Cleveland's first line of defense in case of a Borowski implosion was Rafael Betancourt. Betancourt was the interim closer from late April to the end of May. Raffy didn't take well to the closer's role, but I think that was more reflective of his struggles in the entire first half than anything else. Betancourt posted a 6.38 ERA, 1.48 WHIP, 4.33 K/BB ratio, and converted 4/6 saves over 14.1 IP during his initial foray into closing from April 24 to May 28.
I still think Betancourt has what it takes to be an effective closer, but it was a matter of the wrong guy at the wrong time in 2008. Betancourt's 6.00 ERA before the All Star break made it clear that he was not pitching at 100% and really wasn't a viable option for closer at the time. Granted, the team was desperate and probably just following their plan; somebody had to pitch the final inning with Borowski hurt.
Kobayashi was the primary closer from mid May to late July, but it soon became clear that the transition to the Majors and, more importantly, the career high in innings was taking its toll. Kobayashi posted a solid 3.05 ERA, 1.15 WHIP, 2.54 K/BB ratio, and converted 5/7 save opportunities in 44.1 IP before the All Star break. Kobayashi has only exceeded 50 IP in his career three times in nine Pro Yakyu seasons ('01, '04, '06). It may be coincidental, but Masa's two highest season ERA's in Japan occurred when he pitched 52 (4.33 ERA) and 57 innings (3.90 ERA), respectively. I think these ERA spikes are notable in that Kobayashi owns a career ERA of 2.79 in the Pro Yakyu League.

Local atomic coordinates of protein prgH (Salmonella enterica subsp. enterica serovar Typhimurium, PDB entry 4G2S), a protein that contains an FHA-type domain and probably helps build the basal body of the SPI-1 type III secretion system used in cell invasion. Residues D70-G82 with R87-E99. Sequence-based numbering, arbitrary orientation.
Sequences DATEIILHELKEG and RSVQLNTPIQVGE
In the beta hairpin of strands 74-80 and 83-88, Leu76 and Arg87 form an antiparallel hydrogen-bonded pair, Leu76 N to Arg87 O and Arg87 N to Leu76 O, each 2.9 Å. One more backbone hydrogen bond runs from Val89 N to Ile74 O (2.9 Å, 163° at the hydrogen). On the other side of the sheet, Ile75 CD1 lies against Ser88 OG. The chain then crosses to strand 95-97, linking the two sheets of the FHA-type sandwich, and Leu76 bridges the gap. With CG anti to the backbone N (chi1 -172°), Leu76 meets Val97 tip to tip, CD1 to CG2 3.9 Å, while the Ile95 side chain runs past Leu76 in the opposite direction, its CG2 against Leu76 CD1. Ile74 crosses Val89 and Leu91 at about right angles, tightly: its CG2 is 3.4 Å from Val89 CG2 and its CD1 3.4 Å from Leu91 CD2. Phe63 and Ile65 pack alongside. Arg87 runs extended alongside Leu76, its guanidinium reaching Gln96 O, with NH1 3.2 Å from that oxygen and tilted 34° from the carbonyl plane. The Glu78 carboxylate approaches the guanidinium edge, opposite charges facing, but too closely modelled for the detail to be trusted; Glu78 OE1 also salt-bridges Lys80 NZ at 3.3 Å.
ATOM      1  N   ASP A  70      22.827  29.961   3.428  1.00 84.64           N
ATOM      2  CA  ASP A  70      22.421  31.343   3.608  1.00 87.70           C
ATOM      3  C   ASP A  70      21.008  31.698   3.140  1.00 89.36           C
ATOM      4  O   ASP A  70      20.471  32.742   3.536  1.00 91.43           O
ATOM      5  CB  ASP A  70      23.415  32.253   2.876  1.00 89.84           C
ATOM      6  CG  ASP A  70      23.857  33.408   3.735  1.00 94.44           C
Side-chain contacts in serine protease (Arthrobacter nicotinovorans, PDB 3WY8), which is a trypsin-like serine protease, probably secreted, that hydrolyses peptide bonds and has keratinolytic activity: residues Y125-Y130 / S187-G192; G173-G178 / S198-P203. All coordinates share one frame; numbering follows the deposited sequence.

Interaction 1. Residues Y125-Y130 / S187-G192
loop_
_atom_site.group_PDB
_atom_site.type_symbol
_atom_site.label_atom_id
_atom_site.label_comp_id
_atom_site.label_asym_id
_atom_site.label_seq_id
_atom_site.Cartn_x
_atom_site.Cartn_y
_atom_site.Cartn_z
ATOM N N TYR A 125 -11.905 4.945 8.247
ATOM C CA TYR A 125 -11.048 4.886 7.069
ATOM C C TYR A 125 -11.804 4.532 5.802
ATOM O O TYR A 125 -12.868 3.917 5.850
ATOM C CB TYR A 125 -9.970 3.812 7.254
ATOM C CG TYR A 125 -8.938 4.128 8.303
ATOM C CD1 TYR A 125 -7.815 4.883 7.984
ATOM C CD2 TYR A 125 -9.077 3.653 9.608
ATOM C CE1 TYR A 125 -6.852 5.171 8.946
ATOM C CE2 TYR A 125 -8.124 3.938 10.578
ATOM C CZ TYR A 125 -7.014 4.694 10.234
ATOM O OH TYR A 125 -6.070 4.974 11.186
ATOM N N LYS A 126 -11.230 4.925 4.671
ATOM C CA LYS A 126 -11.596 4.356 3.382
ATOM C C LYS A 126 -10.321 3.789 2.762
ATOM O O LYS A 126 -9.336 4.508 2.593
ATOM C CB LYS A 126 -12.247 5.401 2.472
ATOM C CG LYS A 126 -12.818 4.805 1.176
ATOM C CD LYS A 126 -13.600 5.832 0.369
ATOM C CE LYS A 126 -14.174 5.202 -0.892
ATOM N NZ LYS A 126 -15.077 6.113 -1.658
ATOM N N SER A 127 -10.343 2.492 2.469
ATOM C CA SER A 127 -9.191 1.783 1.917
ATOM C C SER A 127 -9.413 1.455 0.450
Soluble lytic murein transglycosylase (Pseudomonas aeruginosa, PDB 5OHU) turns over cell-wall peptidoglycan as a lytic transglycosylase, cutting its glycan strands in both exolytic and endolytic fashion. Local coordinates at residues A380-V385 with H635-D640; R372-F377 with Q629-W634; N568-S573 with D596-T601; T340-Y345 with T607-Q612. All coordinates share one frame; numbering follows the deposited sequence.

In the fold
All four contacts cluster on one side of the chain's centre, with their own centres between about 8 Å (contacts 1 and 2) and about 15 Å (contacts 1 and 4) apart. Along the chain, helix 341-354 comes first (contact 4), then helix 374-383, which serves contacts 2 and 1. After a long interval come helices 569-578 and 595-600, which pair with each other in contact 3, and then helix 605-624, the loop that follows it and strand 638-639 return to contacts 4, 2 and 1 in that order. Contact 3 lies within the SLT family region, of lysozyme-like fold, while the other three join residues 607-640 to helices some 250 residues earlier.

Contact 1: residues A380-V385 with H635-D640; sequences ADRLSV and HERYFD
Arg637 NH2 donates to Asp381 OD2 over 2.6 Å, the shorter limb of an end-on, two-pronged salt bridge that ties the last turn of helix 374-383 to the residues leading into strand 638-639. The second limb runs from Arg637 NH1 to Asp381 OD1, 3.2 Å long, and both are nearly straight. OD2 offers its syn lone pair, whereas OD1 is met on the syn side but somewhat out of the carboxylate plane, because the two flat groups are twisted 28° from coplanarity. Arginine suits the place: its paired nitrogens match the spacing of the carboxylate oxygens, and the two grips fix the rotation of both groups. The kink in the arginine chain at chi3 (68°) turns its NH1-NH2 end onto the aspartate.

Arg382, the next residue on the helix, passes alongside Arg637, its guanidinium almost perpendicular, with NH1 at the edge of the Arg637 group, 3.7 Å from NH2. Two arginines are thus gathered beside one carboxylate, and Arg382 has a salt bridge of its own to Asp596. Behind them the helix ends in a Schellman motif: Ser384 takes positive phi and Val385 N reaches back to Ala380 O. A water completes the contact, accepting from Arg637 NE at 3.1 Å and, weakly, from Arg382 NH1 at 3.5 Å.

As the 34 year old Kobayashi crept toward the 50 IP mark in his rookie season his pitches began to lose some of their effectiveness, resulting in more multi-run innings. Cleveland opted to cut Masa's innings in the second half from an average of 12.12 per month from April to July, to just 3 each in August and September.
It appears that Cleveland may have been banking too much on Betancourt and Kobayashi (assuming they viewed him as a major cog for 2008). I don't think it's a matter of hindsight either, since certain information was available during the off-season. One point that I had alluded to in a previous post was Betancourt's innings load last season.